The Global Commission on Drug Policy has issued recommendations on tackling North America’s opioid crisis, calling for the immediate expansion of harm-reduction services, the decriminalization and regulation of currently illicit drugs and an initiative to allow interested cities to de facto decriminalize as federal debates over drug policy continue.
The position paper, to be released on Monday, comes in advance of the final report of the White House opioid commission, led by New Jersey Governor Chris Christie, due out in November.
An interim report of the White House commission released in late July cited as its top recommendation the declaration of a national emergency as the number of overdoses continues to rise.
Michel Kazatchkine – a physician, professor of medicine, former executive director of the Global Fund to Fight AIDS, Tuberculosis and Malaria and a member of the Global Commission – said he was favourably impressed with the White House commission’s interim report.
“It is going in the right direction – but these steps will fall short in the next few months,” said Dr. Kazatchkine in a telephone interview from Geneva, Switzerland.
The Global Commission has called for drug decriminalization and regulation since its creation in 2011. Faced with the mounting death toll in North America’s opioid crisis, it is now recommending a “sanctuary city” initiative under which cities that wish to do so can de facto decriminalize petty drug use and possession.
The Global Commission is chaired by former Switzerland president Ruth Dreifuss. Its members include Richard Branson, former United Nations secretary-general Kofi Annan, former U.S. secretary of state George Schultz, former chairman of the U.S. Federal Reserve Paul Volcker and 10 former heads of state.
“Repression is harmful,” Dr. Kazatchkine said. “Wherever repressive policies are in place, people will not be in the best condition to access services. There is no way decriminalization will happen at the federal level soon in the U.S., but states or cities can sometimes make decisions for which they do not need federal approval, or for which they will enter into a battle with the federal process, but they still can continue to do things.”
He cited as examples the legalization of marijuana in some U.S. states and Seattle’s Law Enforcement Assisted Diversion (LEAD) program, which sees police officers redirecting those involved in lower-level drug or sex-work offences to community-based services rather than jail.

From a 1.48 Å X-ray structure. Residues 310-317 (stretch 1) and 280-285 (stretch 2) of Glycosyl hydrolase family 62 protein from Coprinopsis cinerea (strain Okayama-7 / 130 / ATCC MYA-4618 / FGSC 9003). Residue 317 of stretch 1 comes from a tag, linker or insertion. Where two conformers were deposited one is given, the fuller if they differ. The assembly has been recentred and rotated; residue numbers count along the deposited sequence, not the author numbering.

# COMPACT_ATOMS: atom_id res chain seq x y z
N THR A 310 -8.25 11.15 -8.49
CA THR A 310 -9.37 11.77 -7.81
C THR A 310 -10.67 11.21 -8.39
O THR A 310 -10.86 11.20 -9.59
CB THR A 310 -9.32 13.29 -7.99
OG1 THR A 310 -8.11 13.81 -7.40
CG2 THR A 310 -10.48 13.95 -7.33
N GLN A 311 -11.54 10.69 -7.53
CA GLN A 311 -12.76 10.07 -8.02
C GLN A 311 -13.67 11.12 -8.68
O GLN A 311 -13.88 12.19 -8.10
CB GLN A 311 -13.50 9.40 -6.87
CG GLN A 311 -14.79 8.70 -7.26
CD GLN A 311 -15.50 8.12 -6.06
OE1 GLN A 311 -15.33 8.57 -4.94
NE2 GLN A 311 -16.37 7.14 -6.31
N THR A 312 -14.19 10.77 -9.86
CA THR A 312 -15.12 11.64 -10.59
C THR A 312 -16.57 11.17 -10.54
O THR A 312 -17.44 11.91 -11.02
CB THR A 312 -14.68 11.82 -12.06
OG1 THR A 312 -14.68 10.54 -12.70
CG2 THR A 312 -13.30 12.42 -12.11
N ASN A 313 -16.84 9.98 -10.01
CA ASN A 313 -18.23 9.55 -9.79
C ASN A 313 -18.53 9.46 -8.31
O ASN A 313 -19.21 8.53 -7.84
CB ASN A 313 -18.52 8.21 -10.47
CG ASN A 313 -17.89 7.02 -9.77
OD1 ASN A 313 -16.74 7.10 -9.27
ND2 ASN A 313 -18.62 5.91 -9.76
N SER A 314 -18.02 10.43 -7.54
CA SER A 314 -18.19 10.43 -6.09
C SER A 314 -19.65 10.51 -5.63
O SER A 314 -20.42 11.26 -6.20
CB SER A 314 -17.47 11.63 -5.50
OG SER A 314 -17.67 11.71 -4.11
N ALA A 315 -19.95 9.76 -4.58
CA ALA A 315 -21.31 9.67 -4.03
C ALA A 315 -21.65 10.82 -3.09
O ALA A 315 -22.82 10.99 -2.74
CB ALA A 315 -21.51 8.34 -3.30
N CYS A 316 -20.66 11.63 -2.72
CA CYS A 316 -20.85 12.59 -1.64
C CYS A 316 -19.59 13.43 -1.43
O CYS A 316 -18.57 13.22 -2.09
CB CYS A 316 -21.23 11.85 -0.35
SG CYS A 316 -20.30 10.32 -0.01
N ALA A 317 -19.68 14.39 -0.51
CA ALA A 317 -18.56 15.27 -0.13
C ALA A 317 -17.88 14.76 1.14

In Canada, health officials including British Columbia’s provincial health officer and the head of the BC Centre for Disease Control have called for decriminalization. Jagmeet Singh, elected head of the federal NDP on Sunday, has also pledged to decriminalize petty drug use. The reigning Liberal government, which has pledged to legalize recreational marijuana by Canada Day, 2018, says there are no plans to decriminalize or legalize any other drugs.
Both commissions agree on the need to expand access to substitution therapies such as methadone and buprenorphine-naloxone (Suboxone); they are offered in only about 10 per cent of conventional drug-treatment facilities in the United States. However, the Global Commission also notes the efficacy of treatments with pharmaceutical-grade heroin and hydromorphone – both currently offered in Canada, but to only a few hundred people. It has also called for supervised-consumption sites.
Canada has approved a total of 18 federally sanctioned sites, a dozen of which are in operation. B.C. is home to several other provincially sanctioned “overdose prevention sites” and activists have set up various other unsanctioned sites.
The United States has not approved a single site, although various cities have expressed interest and a “secret” site is said to have monitored some 2,500 injections over three years with no fatal overdoses.
Clean needles also need to be available to prevent the spread of blood-borne illnesses, the Global Commission says.
“The U.S. has a very ambiguous position on needle and syringe exchange,” Dr. Kazatchkine said. “It is forbidden, for example, at the federal level in any foreign programs that the U.S. funds, including harm reduction abroad.”
Other recommendations from the White House commission include the development of fentanyl-detection sensors – but only for use of law-enforcement agencies to stanch the flow of the illicit opioid into the country.
The Global Commission would like to see drug checking be available to drug users – something that also has been available on a small scale in B.C.
Approximately 64,000 people died from drug overdoses in the United States last year. In Canada, there were at least 2,816 opioid-related deaths, with preliminary data suggesting another 3,000 dead by the end of 2017.
We need a “carrot & stick” approach. The “carrot” will be easy access to well-trained buprenorphine prescribers (as well as prescribers for other medications use to treat addiction to other classes of drugs), the “stick” would be punitive actions–not necessarily incarceration, although “work camps” where skills are taught could be a good option. Instruction in “life skills” and instrumental activities of daily living as well as recovery skills would also be a good idea. These could all be incorporated into public service as well. It worked during the “great depression” with the Civilian Conservation Corps, why not try an approach like that again?